Thomas Cook - Statement

Part of the debate – in the House of Lords at 3:54 pm on 25th September 2019.

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Photo of Lord Browne of Ladyton Lord Browne of Ladyton Labour 3:54 pm, 25th September 2019

My Lords, in response to the part of my noble friend Lord Rosser’s question about the cost to the UK taxpayer of this business going into administration, the Minister answered with reference only to the repatriation costs. I might say, and I will support this in a moment, that she grossly underestimates them by just doubling the Monarch costs.

What is the cost to the UK taxpayer of all the implications of the administration of this business, including the cost to public funds? ATOL is a public fund put together by the accumulation of levies on holidaymakers and travellers, as are the CAA’s funds that are being used here. Only yesterday there was an estimate in the Financial Times of the cost to the ATOL fund alone of £600 million. It is there in detail, explaining that because of the EU directive the fund will have to pay back to the people who have booked holidays in advance the cost of those holidays that they are not now going to get, and it will take it months to do it.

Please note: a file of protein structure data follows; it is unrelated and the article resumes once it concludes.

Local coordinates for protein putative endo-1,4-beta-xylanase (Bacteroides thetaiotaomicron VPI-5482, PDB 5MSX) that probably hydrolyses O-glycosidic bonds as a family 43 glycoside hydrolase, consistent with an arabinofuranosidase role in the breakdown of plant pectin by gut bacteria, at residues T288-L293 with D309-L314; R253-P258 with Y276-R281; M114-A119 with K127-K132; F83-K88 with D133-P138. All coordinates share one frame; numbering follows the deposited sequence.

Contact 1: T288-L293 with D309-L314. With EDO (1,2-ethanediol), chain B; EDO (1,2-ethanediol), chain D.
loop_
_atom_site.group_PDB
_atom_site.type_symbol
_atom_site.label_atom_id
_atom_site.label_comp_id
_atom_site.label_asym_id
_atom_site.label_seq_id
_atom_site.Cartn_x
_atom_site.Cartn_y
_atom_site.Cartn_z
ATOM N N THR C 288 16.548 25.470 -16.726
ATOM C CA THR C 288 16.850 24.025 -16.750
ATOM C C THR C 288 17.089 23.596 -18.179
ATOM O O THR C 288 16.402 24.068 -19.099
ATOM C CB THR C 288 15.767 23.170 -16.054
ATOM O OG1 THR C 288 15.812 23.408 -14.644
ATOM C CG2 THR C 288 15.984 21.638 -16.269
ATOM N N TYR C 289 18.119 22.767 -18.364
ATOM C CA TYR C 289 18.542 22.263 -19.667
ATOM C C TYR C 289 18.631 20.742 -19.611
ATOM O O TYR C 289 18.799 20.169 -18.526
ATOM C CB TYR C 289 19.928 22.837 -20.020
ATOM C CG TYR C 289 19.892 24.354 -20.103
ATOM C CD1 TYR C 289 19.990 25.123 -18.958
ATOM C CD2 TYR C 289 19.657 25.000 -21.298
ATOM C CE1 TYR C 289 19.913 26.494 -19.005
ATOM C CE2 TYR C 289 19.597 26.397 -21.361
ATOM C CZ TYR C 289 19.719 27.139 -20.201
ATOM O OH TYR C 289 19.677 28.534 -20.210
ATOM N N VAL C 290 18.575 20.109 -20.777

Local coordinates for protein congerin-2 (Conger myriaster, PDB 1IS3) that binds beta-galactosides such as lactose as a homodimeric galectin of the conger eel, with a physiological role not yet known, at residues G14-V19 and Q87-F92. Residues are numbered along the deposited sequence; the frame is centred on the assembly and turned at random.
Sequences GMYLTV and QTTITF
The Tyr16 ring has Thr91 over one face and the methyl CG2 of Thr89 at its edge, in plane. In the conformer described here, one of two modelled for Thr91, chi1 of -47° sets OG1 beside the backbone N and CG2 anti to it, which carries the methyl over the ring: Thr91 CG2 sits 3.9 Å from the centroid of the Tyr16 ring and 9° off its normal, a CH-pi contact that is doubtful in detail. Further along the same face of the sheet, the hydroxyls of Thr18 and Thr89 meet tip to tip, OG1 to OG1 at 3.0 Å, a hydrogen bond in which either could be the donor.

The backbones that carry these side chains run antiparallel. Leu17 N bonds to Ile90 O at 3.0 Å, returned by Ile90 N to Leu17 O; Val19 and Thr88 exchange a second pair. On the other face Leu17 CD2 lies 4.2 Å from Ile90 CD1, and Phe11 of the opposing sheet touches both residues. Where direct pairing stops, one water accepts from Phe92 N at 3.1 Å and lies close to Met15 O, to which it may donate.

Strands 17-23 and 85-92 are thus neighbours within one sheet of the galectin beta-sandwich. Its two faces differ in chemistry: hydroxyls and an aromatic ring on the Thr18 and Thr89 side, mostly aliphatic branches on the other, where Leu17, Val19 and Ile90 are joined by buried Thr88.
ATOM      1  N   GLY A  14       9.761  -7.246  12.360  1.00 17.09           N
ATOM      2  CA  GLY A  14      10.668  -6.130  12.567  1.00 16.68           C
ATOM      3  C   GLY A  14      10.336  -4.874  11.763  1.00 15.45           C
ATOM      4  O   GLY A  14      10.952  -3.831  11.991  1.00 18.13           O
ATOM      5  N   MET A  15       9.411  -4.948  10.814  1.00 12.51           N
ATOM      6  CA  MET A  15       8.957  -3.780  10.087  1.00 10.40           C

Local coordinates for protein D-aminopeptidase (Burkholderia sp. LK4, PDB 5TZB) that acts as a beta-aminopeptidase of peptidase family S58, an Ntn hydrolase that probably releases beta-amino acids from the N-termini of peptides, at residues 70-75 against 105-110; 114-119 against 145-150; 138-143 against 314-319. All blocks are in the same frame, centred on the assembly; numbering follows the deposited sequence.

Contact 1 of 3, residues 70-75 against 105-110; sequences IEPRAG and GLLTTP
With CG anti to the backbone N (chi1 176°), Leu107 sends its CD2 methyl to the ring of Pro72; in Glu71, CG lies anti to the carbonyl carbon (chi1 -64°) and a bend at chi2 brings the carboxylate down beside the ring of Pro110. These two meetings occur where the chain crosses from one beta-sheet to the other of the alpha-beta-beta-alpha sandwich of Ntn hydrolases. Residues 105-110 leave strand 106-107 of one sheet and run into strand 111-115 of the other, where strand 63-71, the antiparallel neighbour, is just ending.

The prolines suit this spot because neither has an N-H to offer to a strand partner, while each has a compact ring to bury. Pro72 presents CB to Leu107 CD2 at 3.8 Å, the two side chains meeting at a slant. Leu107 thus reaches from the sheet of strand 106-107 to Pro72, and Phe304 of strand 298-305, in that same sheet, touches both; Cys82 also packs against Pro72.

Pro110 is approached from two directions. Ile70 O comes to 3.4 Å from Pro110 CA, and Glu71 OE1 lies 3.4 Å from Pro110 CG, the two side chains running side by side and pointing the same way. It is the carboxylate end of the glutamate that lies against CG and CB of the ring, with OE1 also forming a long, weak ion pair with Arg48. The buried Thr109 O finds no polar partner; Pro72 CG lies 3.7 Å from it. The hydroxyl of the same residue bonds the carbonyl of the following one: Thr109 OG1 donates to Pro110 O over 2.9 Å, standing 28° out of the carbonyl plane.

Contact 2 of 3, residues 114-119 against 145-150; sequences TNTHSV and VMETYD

How much tax does Thomas Cook owe the Government in air passenger duty, VAT and other taxation that it has collected? How much will all these thousands of people who are going to be made redundant cost the Government in benefits, retraining and support? What are the implications for the pension funds? Surely the Ministers who made this decision not to give £250 million to Thomas Cook in the short term had an estimate of these figures before them. What was that estimate? How much was this going to cost the Government if they went down the road that they went down, with the inevitable result that this business went into administration?